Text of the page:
DAYTON, Ohio -- Many states over the past year have considered banning the use of hand-held cellular phones while driving, but so far only one -- New York -- has taken that step.
More than 2,000 tickets have been issued since the ban took effect Nov. 1 and at least 20 states have begun tracking cell phone involvement in traffic accidents, according to the National Conference of State Legislatures.
Even so, states may be reluctant to single out cell phones, which business people on the go consider essential, said conference spokesperson Bill Wyatt.
''State legislatures are looking at it within the bigger picture,'' Wyatt said. ''Are cell phones the only problem? How different is using a cell phone while driving than putting on your makeup or tuning the radio?''
Last year, cell phone legislation was introduced in 43 states, 35 of them calling for an outright ban on the use of hand-held cell phones while driving.
Some safety advocates believe the legislation has been stalled by powerful cell phone lobbyists.
Patricia Pena's 2-year-old daughter Morgan Lee Pena was killed in 1999 when a driver dialing a cell phone ran a stop sign and hit the car the mother was driving in Pennsylvania.
She said many lawmakers don't bother to research the issue themselves and the cell phone industry has convinced them that bans are unnecessary.
''They hire lobbyists to cover every state capital in the nation and put on the pressure,'' said Pena, of Perkasie, Pa. ''The telecommunications lobby is huge, powerful and has lots and lots of money.''
Travis Larson, spokesperson for the Washington-based Cellular Telecommunications and Internet Association, said his group does not lobby at the state level. However, he said the association supplies information to cell phone companies that do.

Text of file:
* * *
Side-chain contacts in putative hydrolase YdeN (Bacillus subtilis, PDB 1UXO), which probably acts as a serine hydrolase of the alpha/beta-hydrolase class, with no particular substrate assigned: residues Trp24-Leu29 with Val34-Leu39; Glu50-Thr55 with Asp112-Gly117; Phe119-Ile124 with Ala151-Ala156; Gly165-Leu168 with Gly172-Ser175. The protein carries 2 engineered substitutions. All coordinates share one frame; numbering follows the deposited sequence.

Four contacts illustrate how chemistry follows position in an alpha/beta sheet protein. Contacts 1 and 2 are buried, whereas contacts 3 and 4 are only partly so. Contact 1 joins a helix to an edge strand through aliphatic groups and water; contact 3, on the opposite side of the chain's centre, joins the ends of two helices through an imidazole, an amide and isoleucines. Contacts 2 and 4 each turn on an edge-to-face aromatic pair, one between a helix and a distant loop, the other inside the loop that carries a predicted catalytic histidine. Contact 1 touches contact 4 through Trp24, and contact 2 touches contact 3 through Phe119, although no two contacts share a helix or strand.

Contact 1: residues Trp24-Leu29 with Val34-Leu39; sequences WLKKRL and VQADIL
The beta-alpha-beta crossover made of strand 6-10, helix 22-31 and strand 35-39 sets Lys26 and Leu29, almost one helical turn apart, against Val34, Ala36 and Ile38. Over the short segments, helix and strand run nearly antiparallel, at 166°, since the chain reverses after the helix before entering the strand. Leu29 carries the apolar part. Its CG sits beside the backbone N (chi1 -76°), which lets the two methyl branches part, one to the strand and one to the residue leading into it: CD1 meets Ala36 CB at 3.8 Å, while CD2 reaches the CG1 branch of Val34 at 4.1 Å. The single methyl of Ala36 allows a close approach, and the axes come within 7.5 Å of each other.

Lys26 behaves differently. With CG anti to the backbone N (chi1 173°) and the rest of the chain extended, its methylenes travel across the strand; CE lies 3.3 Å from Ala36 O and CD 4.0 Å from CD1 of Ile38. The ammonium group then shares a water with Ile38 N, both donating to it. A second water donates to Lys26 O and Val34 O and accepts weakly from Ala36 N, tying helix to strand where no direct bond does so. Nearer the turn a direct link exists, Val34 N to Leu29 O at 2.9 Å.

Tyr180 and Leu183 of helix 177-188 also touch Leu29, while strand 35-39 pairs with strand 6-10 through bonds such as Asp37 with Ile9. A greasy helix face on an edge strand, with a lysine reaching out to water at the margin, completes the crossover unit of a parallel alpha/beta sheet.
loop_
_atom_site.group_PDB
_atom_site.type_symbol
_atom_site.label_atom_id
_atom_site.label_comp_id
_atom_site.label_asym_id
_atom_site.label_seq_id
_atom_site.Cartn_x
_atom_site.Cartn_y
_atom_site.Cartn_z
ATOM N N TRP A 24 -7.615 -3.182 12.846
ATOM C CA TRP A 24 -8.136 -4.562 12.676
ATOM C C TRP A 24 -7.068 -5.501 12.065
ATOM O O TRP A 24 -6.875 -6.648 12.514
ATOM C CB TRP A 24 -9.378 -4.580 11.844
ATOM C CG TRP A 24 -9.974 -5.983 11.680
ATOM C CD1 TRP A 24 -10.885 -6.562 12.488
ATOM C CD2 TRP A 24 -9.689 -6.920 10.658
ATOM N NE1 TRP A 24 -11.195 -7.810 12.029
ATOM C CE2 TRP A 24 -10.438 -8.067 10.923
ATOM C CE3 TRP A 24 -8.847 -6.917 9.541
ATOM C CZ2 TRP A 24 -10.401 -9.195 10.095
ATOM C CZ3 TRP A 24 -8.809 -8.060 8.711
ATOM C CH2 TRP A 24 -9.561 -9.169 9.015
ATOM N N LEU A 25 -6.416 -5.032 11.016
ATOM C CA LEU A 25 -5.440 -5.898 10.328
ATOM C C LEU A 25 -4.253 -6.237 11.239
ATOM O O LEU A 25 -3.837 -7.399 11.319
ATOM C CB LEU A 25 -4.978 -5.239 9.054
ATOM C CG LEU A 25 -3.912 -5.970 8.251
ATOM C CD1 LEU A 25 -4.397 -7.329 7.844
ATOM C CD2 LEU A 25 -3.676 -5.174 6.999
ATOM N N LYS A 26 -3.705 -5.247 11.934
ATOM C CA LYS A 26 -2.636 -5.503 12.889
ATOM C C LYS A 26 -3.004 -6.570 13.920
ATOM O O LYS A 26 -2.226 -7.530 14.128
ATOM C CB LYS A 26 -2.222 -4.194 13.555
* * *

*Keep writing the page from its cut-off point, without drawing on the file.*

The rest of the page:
In 1999, the Cleveland suburb of Brooklyn became the first community in the country to ban the use of hand-held cell phones by drivers. Brooklyn fines drivers $35 for a first offense, with a possible $100 fine for a second offense.
Brooklyn Patrolman Rich Hovan, who wrote the first of what now totals 650 cell phone tickets in the city, jots the initials of Morgan Lee Pena on tickets and gives each motorist a photo of the girl.
''They always have an excuse about why they use the phone,'' Hovan said. ''I ask them, 'Would you accept that as an excuse if somebody killed your daughter?' I haven't had anyone tell me 'Yeah.'''
Brooklyn is among at least 14 communities around the country that have restricted the use of cell phones by drivers, according to the state legislature conference. A statewide ban for Ohio was introduced in the Legislature last year but is languishing in committee.
A few states have adopted lesser restrictions. Arizona and Massachusetts ban school bus drivers from using cell phones while driving.
Since Brooklyn imposed its ban, local free-lance photographer Jamie Janos said he has been using an earpiece with his cell phone, which he relies on for assignments.
''It's extremely important to me because this is my way to communicate,'' Janos said, adding that his business doubled when he began using a cell phone. ''Without it, I can't work effectively.''
He said the change has been an inconvenience, but he puts up with it because of safety.
Tim Hurd, spokesperson for the National Highway Traffic Safety Administration, said there are no reliable statistics on crashes involving cell phones, but he estimated that 25 percent of crashes are related to distractions.
''There is a broad problem of driver distraction that includes cell phone use, but is not restricted to cell phone use,'' said Stephanie Faul, spokesperson for the Washington-based AAA Founda-tion for Traffic Safety.
''People feed their babies. People write. People read. People eat. They put on makeup. They comb their hair,'' Faul said. ''Any legislation should encompass the full range of distractions.''
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